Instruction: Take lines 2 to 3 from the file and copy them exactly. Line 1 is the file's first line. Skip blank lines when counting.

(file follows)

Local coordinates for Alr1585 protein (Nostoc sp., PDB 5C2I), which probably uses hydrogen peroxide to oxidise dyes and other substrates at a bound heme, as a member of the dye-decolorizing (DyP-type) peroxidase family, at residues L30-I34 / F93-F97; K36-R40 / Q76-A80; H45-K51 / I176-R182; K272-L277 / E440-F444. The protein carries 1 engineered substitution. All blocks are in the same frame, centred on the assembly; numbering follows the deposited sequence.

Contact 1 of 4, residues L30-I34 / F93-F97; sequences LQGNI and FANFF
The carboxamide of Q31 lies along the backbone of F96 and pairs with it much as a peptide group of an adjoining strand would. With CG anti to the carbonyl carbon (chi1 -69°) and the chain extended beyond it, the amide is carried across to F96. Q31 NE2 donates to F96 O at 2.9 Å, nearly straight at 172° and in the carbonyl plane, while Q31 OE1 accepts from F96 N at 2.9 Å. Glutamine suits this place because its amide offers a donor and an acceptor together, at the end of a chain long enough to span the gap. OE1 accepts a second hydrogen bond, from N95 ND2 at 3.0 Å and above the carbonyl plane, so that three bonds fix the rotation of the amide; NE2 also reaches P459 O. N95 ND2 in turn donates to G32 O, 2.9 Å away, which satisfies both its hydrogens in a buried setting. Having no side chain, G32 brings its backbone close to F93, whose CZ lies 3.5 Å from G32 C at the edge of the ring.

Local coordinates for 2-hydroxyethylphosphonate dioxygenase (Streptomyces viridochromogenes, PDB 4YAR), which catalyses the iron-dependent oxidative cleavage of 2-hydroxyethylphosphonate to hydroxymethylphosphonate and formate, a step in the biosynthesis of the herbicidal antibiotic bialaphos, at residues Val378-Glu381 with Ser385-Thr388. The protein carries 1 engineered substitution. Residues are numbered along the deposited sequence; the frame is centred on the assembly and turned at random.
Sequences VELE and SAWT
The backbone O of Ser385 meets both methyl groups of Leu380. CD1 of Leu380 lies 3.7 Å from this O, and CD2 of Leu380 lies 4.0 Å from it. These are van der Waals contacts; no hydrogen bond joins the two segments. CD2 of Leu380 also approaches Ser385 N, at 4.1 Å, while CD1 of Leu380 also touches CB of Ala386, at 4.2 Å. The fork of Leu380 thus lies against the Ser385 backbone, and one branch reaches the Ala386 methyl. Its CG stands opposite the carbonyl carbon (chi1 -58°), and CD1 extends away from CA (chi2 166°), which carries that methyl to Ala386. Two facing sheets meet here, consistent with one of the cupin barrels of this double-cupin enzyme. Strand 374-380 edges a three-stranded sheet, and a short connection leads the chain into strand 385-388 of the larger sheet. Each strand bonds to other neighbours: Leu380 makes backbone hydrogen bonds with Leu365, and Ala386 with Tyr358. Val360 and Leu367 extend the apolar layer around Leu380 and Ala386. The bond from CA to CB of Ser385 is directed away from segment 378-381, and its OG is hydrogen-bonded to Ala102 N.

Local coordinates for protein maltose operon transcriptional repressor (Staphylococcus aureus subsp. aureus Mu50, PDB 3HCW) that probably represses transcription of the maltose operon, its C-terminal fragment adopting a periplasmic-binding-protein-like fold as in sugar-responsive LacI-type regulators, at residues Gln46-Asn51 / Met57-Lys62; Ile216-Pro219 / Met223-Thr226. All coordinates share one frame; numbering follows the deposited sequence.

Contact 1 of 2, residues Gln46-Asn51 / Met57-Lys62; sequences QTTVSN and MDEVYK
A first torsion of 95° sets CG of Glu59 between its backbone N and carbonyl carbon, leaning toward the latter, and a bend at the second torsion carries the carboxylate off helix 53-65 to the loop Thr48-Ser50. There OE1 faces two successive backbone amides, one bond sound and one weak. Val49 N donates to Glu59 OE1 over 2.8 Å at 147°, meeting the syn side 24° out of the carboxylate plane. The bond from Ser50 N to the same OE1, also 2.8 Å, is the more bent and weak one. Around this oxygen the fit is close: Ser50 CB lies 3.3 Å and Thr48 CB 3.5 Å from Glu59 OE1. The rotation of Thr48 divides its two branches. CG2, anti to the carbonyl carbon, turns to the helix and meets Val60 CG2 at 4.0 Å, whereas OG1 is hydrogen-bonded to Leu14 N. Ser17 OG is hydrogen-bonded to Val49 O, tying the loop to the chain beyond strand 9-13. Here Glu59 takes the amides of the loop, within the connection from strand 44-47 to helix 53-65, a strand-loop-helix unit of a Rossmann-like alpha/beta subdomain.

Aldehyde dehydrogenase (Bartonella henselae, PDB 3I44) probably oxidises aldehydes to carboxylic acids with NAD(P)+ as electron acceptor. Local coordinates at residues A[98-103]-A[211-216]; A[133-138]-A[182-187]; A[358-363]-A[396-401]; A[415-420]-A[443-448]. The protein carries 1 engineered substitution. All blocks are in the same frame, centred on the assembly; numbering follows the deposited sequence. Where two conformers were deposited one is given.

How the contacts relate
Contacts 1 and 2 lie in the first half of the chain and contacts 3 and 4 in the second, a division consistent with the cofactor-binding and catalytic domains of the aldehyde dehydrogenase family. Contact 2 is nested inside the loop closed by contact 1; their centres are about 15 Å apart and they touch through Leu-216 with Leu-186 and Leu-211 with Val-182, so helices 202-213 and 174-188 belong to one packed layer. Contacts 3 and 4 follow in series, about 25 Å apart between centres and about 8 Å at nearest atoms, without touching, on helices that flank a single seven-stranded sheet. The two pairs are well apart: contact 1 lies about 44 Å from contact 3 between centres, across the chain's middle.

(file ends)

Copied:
Contact 1 of 4, residues L30-I34 / F93-F97; sequences LQGNI and FANFF
The carboxamide of Q31 lies along the backbone of F96 and pairs with it much as a peptide group of an adjoining strand would. With CG anti to the carbonyl carbon (chi1 -69°) and the chain extended beyond it, the amide is carried across to F96. Q31 NE2 donates to F96 O at 2.9 Å, nearly straight at 172° and in the carbonyl plane, while Q31 OE1 accepts from F96 N at 2.9 Å. Glutamine suits this place because its amide offers a donor and an acceptor together, at the end of a chain long enough to span the gap. OE1 accepts a second hydrogen bond, from N95 ND2 at 3.0 Å and above the carbonyl plane, so that three bonds fix the rotation of the amide; NE2 also reaches P459 O. N95 ND2 in turn donates to G32 O, 2.9 Å away, which satisfies both its hydrogens in a buried setting. Having no side chain, G32 brings its backbone close to F93, whose CZ lies 3.5 Å from G32 C at the edge of the ring.